Nazism Is Alive and Well in the United States

We’re about two election cycles away from death squads.

After some much research and digging for this post learning what I have shocked me and took me a back a little bit… But sadly with the state of our country’s affairs I am not really surprised, I am more angry, disappointed, and heartbroken that once beautiful nation who despite not being perfect I thought we were better than this. My grandfather and great uncle both served the United States in World War II and I thought we were above this, we defeated the Nazis before and we will do it again. I just wanted to include this quick little note before I began. – Irish Queen


When you tell Republicans that they have embraced racism, white supremacy, and Nazism, they don’t feel any shame. Instead, they violently deny the accusation and then insist they’re justified in turning the attack back on you. Sometimes they cross the line and engage in harmful physical assaults.

They’re loud. They’re violent. They’re unhinged. They’re self-righteous. They follow the exact Nazi playbook.

There’s never any responsibility. There’s never any recognition of the decent people that have been made to suffer by cruel, conservative beliefs. They run around calling everyone who opposes them weak or inferior or Satanic or lazy.

It’s been a year since Trump lost the election. If you walk through my neighborhood, you find houses decorated with billowing Trump campaign flags. It’s as if these people are perpetually trapped on November 2nd, 2020. I used to think that they’d get over and resume some semblance of a productive life.


I don’t think that any more.


People who continue to fly their “MAGA” flags a year after their movement failed are extremely dangerous. They also fly Confederate flags and Nazi flags and flags of other titanic historical abominations and failures. MAGA is a fascist movement. We might as well redesign the logo in the shape of a swastika.

If you printed that logo on a T-shirt and advertised it by saying “swastikas irritate liberals,” Trump supporters would buy them and wear them with pride. It’s time for the country to wake up and recognize the danger that we face. We’re looking at the end of freedom. The United States has never lived up to its promises, but the MAGA movement is a regression back to our darkest and most shameful past.

How did the US end up fighting the Nazis anyway?

Sometimes I wonder how it was that the United States ended up opposing Hitler instead of joining him. Keep in mind that the United States seemed pretty content to sit that war out. The war started in 1939. The US didn’t enter until 1941. If Japan hadn’t bombed Pearl Harbor, who knows what would have happened?


We know that our history books lie to us about slavery. A large percentage of our states refuse to teach critical race theory. Is it so hard to believe that we’re being lied to about World War II as well? School kids are taught to think of our nation’s involvement as one of our greatest triumphs. Perhaps the truth is that we went into it kicking and screaming, and a lot of Americans thought the Nazis had the right idea.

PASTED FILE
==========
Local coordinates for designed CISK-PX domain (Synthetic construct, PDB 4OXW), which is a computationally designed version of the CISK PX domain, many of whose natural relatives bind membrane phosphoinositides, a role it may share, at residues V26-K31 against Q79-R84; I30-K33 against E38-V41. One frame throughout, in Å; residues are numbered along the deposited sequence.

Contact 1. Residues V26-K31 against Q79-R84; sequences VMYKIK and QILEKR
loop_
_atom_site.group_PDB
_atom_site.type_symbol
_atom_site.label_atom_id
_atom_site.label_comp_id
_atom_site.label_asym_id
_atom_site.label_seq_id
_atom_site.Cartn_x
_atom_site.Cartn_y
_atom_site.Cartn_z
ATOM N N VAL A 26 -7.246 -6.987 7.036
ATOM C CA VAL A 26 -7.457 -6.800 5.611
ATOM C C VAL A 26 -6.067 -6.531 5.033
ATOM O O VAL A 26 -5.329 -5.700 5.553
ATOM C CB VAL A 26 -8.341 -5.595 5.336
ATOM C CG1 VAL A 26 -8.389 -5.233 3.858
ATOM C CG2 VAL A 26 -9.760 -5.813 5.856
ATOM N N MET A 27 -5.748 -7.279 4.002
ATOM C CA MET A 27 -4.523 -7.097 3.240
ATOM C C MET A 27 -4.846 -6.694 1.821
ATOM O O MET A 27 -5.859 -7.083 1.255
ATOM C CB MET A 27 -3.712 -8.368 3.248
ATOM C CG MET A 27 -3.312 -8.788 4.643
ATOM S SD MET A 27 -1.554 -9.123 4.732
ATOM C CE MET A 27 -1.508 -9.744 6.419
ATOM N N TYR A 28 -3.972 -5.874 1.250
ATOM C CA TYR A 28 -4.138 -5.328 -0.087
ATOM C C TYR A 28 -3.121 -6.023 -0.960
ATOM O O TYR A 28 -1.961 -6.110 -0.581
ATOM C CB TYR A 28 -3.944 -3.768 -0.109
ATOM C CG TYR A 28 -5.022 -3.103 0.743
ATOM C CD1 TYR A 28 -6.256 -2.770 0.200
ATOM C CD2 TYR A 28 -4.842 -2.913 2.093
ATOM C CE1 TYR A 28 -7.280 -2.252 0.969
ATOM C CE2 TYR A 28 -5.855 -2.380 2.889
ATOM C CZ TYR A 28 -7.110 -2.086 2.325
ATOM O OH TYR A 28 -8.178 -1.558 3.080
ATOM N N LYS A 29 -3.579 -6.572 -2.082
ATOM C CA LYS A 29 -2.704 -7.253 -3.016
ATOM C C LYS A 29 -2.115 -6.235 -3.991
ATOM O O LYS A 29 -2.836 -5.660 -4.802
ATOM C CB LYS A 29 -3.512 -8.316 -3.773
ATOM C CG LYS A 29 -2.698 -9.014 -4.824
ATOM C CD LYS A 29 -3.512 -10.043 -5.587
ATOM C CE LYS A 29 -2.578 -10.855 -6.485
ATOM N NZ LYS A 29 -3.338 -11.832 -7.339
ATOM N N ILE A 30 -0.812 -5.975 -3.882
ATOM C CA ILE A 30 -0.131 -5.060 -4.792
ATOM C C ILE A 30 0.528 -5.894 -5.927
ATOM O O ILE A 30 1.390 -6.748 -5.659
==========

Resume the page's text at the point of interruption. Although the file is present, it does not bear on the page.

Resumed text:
Considering how many Americans seem willing to embrace the “new” Nazism, is it really so hard to believe that there were many Americans who embraced Hitler back in the 30s and 40s? Hitler’s American Friends by Bradley W. Hart explores the topic of historical American support for Nazism.


Hart, who came to the topic via research on the eugenics movement and the history of Nazi sympathy in Britain, says he realized early on that there was a lot more to the American side of that story than most textbooks acknowledged. Some of the big names might get mentioned briefly — the radio priest Father Charles Coughlin, or the highly public German American Bund organization — but in general, he says, the American narrative of the years leading up to World War II has elided the role of those who supported the wrong side.

Lily Rothman

All it takes is a few billionaires to decide what wars the United States is going to fight and the rest of us just have to do what we’re told. Any thought that this country does anything because “it’s the right thing to do” is simply delusional.

White supremacists are the threat

People talk about international terrorism all the time. They talk about riots. But hardly anyone every mentions the clear and present danger of violent white supremacists.

Could it be that the Facebook algorithm cuts off any mention of these domestic radicals? Even if that were the case, what about the mainstream media? Why isn’t every news organization reporting about the fact that our own agencies have listed white supremacists as the single greatest danger facing our country?


U.S. spy agencies warned on Wednesday of an ongoing threat that racially motivated violent extremists, such as white supremacists, will carry out mass-casualty attacks on civilians while militia groups target police and government personnel and buildings.